Protection of Livelihood and Regulation of Street Vending Act in force, but vendors live in fear

NEW DELHI - India: A policeman enjoying golgappas on a TV commercial and paying the vendor caught the attention of many. Two reasons the policeman didn't evict the street vendor, and he even paid him. The ad, which was about passing of the Protection of Livelihood and Regulation of Street Vending Act by the Congress party, had given them courage to imagine a life minus harassment and exploitation.

The Bill was drafted and passed this year. It came into effect on May 1. But, till date, vendors say it hasn't been properly implemented. "We continue to be harassed and exploited by civic agencies. When we tell them that there is a law in place, they act clueless. Even one of the mayors of Delhi didn't know about the existence of such a law," said Arbind Singh, national coordinator, National Association of Street Vendors of India (NASVI).

It was the job of the corporations to identify the vending sites but that hasn't been done. Police ask vendors for money and those who don't know much about vending certificates are vulnerable to extortion.

Thirty vendors from Nizamuddin area were evicted recently. When a NASVI team visited the place, policemen and other vendors there pleaded ignorance. "Implementation of the law is a big problem. Harassment of the vendors can end only when civic agencies and police follow guidelines," Singh said.

Recently, the High Court of Delhi quashed the yearly practice of municipal bodies banning street food sale.

"The court observed that, with Food Safety Act 2006 and Street Vending Act both in place, the Municipal Bodies Act is arbitrary and not needed," said Sampriti Phukan Malik, a lawyer associated with NASVI.

Ram, a street vendor leader from Prabhu Market, said that, despite intense struggle, court observations and hectic lobbying in Delhi, municipal bodies continue to stonewall the Street Vendors Act on one pretext or the other." The latest reason cited by the corporations was delay in framing of rules by the state government. However, to help the state government, NASVI had prepared draft rules and shared it with municipal bodies.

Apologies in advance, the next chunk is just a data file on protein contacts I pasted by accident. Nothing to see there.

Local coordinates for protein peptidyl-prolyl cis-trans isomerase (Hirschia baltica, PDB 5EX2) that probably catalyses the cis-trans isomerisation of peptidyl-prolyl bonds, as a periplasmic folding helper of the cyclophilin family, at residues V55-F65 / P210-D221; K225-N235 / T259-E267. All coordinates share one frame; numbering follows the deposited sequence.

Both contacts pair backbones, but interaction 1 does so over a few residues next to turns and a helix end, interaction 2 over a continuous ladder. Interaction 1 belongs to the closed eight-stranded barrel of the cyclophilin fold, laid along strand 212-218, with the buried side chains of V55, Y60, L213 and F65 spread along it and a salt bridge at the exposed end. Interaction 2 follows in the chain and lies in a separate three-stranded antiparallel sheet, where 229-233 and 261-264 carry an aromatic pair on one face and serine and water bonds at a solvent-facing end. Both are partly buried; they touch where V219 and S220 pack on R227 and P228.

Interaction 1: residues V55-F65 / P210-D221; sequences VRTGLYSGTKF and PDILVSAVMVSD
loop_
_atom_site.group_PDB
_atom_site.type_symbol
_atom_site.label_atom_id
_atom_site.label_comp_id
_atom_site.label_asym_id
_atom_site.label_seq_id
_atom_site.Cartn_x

Around 13,000 food vendors have already enrolled for Street Food Program. Of them, 3,000 in Delhi have been issued certificates.

However, Sangeeta Singh, who heads the programme, said, "Registered vendors must be provided training in food safety and hygiene along with basic infrastructure like potable water and means of waste disposal." Delegations from Asian countries like Nepal, Bhutan and Cambodia have been invited to learn about the Indian law in order to enact the same in their respective countries.

Sourced from the Times of India - http://timesofindia.indiatimes.com/city/delhi/Act-in-force-but-vendors-live-in-fear/articleshow/40883238.cms

NB - The original heading has been adapted to suit our global audience

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StreetNet International

StreetNet International is an alliance of street vendors. It was launched in Durban, South Africa, in November 2002.

Membership-based organizations (unions, co-operatives or associations) directly organizing street vendors, market vendors and/or hawkers among their members, are entitled to affiliate to StreetNet International.

The aim of StreetNet is to promote the exchange of information and ideas on critical issues facing street vendors, market vendors and hawkers (i.e. mobile vendors) and on practical organizing and advocacy strategies